“State of the art science fiction . . . a landmark novel.”—Isaac Asimov's Science Fiction Magazine
Now, in the stunning continuation of the epic adventure begun in Hyperion, Simmons returns us to a far future resplendent with drama and invention. On the world of Hyperion, the mysterious Time Tombs are opening. And the secrets they contain mean that nothing—nothing anywhere in the universe—will ever be the same.
Praise for The Fall of Hyperion
“One of the finest SF novels published in the past few years.”—Science Fiction Eye
“A magnificently original blend of themes and styles.”—The Denver Post
This densely plotted book concludes the futuristic tale begun in Hyperion . Earth has long since been destroyed, and humans now occupy more than 150 worlds linked by the Web, an instantaneous travel system created and operated by artificial intelligences (AIs--self-aware, highly advanced computers). These worlds are about to war with the Ousters, a branch of humanity that has disdained dependency on the AIs. At risk are the planet Hyperion, its mysterious Tombs that travel backward in time, and the Shrike, its god/avatar of pain or retribution. The narrative focuses on the government of the Web and its leader, Meina Gladstone, as observed by Joseph Severn, a cybernetic re-creation of the poet John Keats, and seven Shrike pilgrims, who may affect the war's outcome. Simmons pits good against evil, with the religions of man and those of the machines battling for supremacy. Despite his grand scale, however, he fashions intensely human individuals whom the reader will take to heart. ( Mar. )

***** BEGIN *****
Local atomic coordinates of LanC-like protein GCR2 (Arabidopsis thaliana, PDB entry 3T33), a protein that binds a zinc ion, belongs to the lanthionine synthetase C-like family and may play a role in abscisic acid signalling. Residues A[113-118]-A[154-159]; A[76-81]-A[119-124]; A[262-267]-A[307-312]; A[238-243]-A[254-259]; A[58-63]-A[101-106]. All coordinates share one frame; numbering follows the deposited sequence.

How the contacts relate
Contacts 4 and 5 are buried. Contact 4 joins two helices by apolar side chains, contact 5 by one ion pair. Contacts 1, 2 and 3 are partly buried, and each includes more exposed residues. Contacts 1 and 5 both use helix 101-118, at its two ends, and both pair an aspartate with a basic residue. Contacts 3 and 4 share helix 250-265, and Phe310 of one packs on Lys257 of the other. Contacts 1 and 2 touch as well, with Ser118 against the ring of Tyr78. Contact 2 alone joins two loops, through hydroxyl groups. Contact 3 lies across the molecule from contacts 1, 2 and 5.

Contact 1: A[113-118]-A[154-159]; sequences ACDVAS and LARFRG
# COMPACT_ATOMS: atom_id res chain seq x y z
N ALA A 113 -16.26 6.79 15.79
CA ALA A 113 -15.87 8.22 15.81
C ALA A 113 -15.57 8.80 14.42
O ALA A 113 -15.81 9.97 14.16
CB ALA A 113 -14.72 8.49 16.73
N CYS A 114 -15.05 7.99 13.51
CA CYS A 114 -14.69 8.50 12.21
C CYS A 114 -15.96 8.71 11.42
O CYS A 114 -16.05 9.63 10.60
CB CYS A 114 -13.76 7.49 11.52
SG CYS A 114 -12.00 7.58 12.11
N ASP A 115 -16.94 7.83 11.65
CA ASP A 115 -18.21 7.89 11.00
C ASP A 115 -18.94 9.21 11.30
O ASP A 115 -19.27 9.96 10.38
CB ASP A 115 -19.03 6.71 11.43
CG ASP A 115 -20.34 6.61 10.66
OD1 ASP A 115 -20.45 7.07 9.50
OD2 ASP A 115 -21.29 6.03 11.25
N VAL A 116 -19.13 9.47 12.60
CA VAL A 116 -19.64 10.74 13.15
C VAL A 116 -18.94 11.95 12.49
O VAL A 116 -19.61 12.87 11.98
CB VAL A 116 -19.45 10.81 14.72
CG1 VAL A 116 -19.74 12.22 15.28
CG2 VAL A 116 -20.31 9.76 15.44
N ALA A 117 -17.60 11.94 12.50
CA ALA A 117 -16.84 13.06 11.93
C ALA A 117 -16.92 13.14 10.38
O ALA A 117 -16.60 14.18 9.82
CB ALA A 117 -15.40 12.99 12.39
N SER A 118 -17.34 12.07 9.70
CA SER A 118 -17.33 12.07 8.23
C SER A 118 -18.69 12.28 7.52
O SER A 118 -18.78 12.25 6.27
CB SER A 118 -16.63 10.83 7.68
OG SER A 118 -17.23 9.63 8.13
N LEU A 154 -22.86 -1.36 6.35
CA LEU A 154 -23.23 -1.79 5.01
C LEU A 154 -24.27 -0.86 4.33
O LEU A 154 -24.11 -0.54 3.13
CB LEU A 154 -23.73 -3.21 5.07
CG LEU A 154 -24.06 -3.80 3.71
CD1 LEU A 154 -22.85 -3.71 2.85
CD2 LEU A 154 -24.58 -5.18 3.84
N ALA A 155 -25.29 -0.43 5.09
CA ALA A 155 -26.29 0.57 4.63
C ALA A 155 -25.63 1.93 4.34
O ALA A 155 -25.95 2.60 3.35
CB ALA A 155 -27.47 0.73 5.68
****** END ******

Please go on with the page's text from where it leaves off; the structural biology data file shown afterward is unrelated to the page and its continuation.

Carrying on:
Customer ReviewsSee All
This was a good read. That is all
The Enigma of Hyperion + Galactic War + Keats Man Crush
This book is entertaining yet very slow to start. If you enjoyed the first book, it's worth a read to see how everything ends up. There's a lot more action in this book, but the storylines jump very rapidly between characters. I found myself missing the original book, which spent so much more time telling the stories of each individual character.
Although the first in the series, Hyperion, had better structure and was told better, I liked The Fall of Hyperion more. Its like the reverse of A New Hope and The Empire Stikes Back, in that in the Hyperion Cantos, the horror comes before the hope. I loved the continuing literary alliterations and the exploration of the human spirit through voice. I particularly liked the koans of Ummon, which reminded me of the highly influential Modernist wave of poetry- such as Ezra Pound, with maybe even a snippet of E.E. Cummings. The voice of Ummon also reminded me of the voices of the dolphins from the first Hyperion Cantos. Here I go rambling. Overall, I loved this book and highly recommend it.